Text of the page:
Arizona banks and credit unions generally continued to boost their balance sheets in the first quarter, according to bank rater Bauer Financial.

Meanwhile, two locally based community banks at the bottom of the Bauer ratings say they’re poised to raise new capital to comply with longstanding regulatory orders.

Statewide, 68.2 percent of Arizona banks were “recommended” by Bauer, up from 52.2 percent in first-quarter 2014, while 13.6 percent of the state’s banks were judged “troubled” or “problematic” — two stars and one star, respectively, in Bauer’s rating system — up slightly from 13 percent a year earlier.

Nationally, 80.2 percent of banks were recommended, while 4.1 percent were troubled or problematic in the first quarter, Florida-based Bauer said.

Bauer said 86.4 percent of Arizona credit unions were recommended, up from 82.2 percent in first-quarter 2014, while just 2.3 percent were rated troubled or problematic. Nationwide, 78.8 percent of credit unions were recommended, while 2.7 percent were rated troubled or problematic.

Commerce Bank of Arizona continued to carry a Bauer star rating of “zero,” as it works through a portfolio of business loans gone sour.

The community bank, which had assets of about $167 million at the end of the first quarter, is operating under a 2013 consent order with the Federal Deposit Insurance Corp. and the state Department of Financial Institutions that requires the bank to shore up its capital.

Commerce posted a first-quarter loss of $555,000, after losing more than $3 million in all of 2014. The bank’s capital ratios remained short of levels required under its agreement with the FDIC, and its nonperforming assets stayed stubbornly high at 9.4 percent.

The bank has been busy raising capital from local investors and is on track with efforts to clean up its balance sheet, said Mike Sheneman, chief financial officer of Commerce Bank of Arizona.

The bank has reached the minimum investment level on the first phase of a private stock offering and expects to finalize the initial fundraising round as soon as this week, barring unforeseen snags, Sheneman said.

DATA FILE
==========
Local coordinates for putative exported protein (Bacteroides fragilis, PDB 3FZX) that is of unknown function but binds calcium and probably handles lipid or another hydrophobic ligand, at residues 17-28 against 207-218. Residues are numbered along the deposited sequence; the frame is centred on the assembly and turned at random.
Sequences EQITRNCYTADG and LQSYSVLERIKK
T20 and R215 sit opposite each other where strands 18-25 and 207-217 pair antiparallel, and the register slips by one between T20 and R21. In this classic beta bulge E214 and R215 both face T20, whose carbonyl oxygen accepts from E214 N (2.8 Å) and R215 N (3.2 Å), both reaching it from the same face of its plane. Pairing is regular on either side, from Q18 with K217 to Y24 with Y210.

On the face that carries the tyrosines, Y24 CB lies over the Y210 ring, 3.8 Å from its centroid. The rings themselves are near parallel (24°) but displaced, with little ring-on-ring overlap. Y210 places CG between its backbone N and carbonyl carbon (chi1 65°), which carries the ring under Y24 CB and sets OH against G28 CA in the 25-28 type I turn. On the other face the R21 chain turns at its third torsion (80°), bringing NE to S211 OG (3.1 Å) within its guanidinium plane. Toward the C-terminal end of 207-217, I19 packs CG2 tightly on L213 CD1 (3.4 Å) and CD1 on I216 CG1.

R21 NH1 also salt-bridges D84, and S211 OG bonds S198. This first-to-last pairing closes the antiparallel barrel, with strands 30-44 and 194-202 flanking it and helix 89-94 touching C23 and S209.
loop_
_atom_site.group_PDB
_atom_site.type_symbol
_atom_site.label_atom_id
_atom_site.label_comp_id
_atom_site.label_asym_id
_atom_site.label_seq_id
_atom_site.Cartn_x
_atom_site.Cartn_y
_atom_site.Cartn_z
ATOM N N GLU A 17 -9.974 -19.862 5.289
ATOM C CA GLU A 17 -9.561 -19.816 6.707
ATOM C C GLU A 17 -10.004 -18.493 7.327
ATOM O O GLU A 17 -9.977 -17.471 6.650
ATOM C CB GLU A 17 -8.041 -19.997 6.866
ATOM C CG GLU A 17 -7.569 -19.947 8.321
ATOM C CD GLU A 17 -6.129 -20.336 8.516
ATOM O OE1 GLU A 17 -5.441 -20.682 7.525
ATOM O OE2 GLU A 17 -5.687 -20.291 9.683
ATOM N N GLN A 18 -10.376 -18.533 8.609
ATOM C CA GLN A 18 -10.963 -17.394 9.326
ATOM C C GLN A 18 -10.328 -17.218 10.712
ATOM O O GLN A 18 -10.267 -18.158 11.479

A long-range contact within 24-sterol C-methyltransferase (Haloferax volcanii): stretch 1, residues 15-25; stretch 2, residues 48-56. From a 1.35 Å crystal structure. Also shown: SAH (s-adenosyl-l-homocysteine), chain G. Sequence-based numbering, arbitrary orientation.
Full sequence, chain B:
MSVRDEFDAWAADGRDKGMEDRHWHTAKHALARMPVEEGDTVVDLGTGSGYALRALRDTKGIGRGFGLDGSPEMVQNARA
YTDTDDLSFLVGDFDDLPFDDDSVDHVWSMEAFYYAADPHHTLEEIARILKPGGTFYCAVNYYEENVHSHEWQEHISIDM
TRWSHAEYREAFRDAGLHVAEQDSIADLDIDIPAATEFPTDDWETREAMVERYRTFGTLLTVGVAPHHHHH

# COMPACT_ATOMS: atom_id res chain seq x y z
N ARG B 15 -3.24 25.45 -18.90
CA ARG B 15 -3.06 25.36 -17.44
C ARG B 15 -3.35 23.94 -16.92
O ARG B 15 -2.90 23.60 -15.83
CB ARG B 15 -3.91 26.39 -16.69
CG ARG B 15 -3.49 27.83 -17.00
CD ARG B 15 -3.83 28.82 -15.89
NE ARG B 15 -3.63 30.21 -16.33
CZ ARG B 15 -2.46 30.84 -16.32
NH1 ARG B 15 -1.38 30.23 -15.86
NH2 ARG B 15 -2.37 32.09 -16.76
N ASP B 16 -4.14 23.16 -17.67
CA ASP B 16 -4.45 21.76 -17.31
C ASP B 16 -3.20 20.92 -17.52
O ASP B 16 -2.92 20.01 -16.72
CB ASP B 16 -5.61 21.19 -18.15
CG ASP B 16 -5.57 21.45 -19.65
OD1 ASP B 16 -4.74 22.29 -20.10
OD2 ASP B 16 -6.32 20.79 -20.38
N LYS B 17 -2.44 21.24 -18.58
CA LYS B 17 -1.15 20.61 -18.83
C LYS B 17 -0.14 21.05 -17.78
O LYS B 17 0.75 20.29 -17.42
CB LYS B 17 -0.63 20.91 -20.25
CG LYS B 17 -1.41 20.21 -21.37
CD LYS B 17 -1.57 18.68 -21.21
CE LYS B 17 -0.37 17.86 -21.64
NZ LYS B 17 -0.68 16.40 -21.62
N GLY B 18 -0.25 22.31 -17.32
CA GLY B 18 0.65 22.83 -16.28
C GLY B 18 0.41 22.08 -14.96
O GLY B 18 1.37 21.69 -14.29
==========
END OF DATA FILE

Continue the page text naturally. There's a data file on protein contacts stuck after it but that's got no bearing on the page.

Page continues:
Commerce expects to complete additional fundraising rounds in the next year and beyond to raise its capital ratios to required levels, he said, adding: “It’s going to take some time to get where we’re going.”

Sheneman declined to elaborate on the size of the initial funding round until it is formally filed with regulators. Bank officials previously said they planned to raise up to about $6 million.

Commerce Bank also has been shedding bad loans and working with borrowers to keep loans on track wherever possible, Sheneman said.

“We try to maximize our recovery on those, so we take the best economic route, which isn’t always the fastest,” he said. “It gives us a chance to work with some borrowers and people who are having some problems, and still act like a community bank in that regard but also make sure we are maximizing our capital recovery on those loans.”

Another local bank under orders to raise capital, Canyon Community Bank, is also expecting a major capital infusion.

Canyon Community signed a consent agreement with the Office of the Comptroller of the Currency in mid-2013 that requires it to raise its capital ratios.

Canyon retained its one-star, or “problematic,” Bauer rating in the first quarter. The bank posted a loss of $219,000 in the first quarter after losing $1.6 million in all of 2014, but it has improved its capital reserves, and its nonperforming assets — delinquent loans and repossessed real estate — are down to 3.2 percent from more than 5 percent in first quarter 2014.

Canyon Community Bank expects to announce a significant capital boost with an investment from a local investor expected to close in the next two months, President Chuck Luhtala said.

“Once the new capital is in the bank, our balance sheet will be a source of strength for us, and we’re going to be poised to grow,” Luhtala said, adding that the quality of Canyon Community’s loan portfolio has improved markedly in the past year.